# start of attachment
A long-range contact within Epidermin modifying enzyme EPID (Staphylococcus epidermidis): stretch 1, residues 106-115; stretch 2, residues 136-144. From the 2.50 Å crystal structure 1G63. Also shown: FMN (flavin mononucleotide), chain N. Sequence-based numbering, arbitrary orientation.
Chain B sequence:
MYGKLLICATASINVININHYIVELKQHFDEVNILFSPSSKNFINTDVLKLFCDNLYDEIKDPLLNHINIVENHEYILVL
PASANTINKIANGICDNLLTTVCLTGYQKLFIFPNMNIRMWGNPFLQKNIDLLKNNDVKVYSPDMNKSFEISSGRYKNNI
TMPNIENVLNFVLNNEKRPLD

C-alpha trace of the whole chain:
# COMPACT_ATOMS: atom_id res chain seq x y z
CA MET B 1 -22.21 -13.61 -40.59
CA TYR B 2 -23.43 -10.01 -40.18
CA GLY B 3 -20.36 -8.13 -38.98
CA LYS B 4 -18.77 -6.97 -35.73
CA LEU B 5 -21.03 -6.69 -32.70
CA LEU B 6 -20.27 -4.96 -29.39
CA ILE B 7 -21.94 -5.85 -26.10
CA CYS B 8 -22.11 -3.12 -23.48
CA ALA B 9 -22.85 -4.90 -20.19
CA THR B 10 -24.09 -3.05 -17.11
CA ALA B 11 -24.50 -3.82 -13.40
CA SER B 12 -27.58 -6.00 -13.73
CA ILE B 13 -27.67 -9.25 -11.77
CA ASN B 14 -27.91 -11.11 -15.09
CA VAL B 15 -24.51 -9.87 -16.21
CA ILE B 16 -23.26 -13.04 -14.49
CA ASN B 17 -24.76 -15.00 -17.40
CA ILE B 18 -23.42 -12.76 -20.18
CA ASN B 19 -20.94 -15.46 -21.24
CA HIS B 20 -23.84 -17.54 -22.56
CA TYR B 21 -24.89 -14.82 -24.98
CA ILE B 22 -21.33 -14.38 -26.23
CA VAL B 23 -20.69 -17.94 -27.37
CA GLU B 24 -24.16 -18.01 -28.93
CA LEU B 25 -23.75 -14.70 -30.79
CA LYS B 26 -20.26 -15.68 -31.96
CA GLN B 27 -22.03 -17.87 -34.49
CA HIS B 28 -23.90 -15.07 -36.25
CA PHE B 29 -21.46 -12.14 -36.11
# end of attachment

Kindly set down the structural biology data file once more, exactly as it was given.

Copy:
A long-range contact within Epidermin modifying enzyme EPID (Staphylococcus epidermidis): stretch 1, residues 106-115; stretch 2, residues 136-144. From the 2.50 Å crystal structure 1G63. Also shown: FMN (flavin mononucleotide), chain N. Sequence-based numbering, arbitrary orientation.
Chain B sequence:
MYGKLLICATASINVININHYIVELKQHFDEVNILFSPSSKNFINTDVLKLFCDNLYDEIKDPLLNHINIVENHEYILVL
PASANTINKIANGICDNLLTTVCLTGYQKLFIFPNMNIRMWGNPFLQKNIDLLKNNDVKVYSPDMNKSFEISSGRYKNNI
TMPNIENVLNFVLNNEKRPLD

C-alpha trace of the whole chain:
# COMPACT_ATOMS: atom_id res chain seq x y z
CA MET B 1 -22.21 -13.61 -40.59
CA TYR B 2 -23.43 -10.01 -40.18
CA GLY B 3 -20.36 -8.13 -38.98
CA LYS B 4 -18.77 -6.97 -35.73
CA LEU B 5 -21.03 -6.69 -32.70
CA LEU B 6 -20.27 -4.96 -29.39
CA ILE B 7 -21.94 -5.85 -26.10
CA CYS B 8 -22.11 -3.12 -23.48
CA ALA B 9 -22.85 -4.90 -20.19
CA THR B 10 -24.09 -3.05 -17.11
CA ALA B 11 -24.50 -3.82 -13.40
CA SER B 12 -27.58 -6.00 -13.73
CA ILE B 13 -27.67 -9.25 -11.77
CA ASN B 14 -27.91 -11.11 -15.09
CA VAL B 15 -24.51 -9.87 -16.21
CA ILE B 16 -23.26 -13.04 -14.49
CA ASN B 17 -24.76 -15.00 -17.40
CA ILE B 18 -23.42 -12.76 -20.18
CA ASN B 19 -20.94 -15.46 -21.24
CA HIS B 20 -23.84 -17.54 -22.56
CA TYR B 21 -24.89 -14.82 -24.98
CA ILE B 22 -21.33 -14.38 -26.23
CA VAL B 23 -20.69 -17.94 -27.37
CA GLU B 24 -24.16 -18.01 -28.93
CA LEU B 25 -23.75 -14.70 -30.79
CA LYS B 26 -20.26 -15.68 -31.96
CA GLN B 27 -22.03 -17.87 -34.49
CA HIS B 28 -23.90 -15.07 -36.25
CA PHE B 29 -21.46 -12.14 -36.11